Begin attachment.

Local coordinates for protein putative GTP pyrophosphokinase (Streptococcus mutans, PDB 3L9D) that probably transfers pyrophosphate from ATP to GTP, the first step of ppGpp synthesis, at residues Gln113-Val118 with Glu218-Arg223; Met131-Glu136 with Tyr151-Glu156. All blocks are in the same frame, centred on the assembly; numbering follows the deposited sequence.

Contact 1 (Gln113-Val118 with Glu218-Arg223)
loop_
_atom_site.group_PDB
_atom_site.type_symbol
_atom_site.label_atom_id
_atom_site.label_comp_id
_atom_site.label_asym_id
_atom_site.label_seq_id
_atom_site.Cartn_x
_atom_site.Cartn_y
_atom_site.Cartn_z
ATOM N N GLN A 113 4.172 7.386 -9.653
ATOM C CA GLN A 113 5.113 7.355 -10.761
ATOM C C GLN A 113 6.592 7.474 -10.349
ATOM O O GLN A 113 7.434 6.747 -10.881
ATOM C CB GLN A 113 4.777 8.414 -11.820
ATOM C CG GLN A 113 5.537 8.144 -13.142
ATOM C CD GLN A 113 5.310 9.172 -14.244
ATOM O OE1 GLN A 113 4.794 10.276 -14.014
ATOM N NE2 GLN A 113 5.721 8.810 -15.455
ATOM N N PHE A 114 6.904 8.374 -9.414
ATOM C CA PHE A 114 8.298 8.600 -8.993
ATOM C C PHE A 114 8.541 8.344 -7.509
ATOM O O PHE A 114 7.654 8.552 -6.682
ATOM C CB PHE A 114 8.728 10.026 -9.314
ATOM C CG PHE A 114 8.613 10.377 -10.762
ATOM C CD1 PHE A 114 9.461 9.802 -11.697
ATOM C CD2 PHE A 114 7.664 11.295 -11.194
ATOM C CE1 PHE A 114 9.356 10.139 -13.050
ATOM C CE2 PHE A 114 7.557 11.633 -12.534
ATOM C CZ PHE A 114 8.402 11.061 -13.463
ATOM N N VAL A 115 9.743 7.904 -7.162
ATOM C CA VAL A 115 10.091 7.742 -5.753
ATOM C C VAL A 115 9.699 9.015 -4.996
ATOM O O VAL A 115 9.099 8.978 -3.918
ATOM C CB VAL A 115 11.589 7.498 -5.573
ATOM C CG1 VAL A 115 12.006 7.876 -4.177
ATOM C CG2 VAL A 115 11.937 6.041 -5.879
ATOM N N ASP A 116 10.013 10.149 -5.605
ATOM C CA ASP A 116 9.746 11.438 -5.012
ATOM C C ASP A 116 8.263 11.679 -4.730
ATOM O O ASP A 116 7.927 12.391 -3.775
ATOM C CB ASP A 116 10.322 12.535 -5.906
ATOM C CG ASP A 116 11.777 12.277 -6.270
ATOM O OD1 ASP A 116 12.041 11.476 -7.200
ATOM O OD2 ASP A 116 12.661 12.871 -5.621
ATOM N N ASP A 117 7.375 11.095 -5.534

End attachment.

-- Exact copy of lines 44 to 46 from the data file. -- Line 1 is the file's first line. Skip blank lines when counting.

ATOM C CB ASP A 116 10.322 12.535 -5.906
ATOM C CG ASP A 116 11.777 12.277 -6.270
ATOM O OD1 ASP A 116 12.041 11.476 -7.200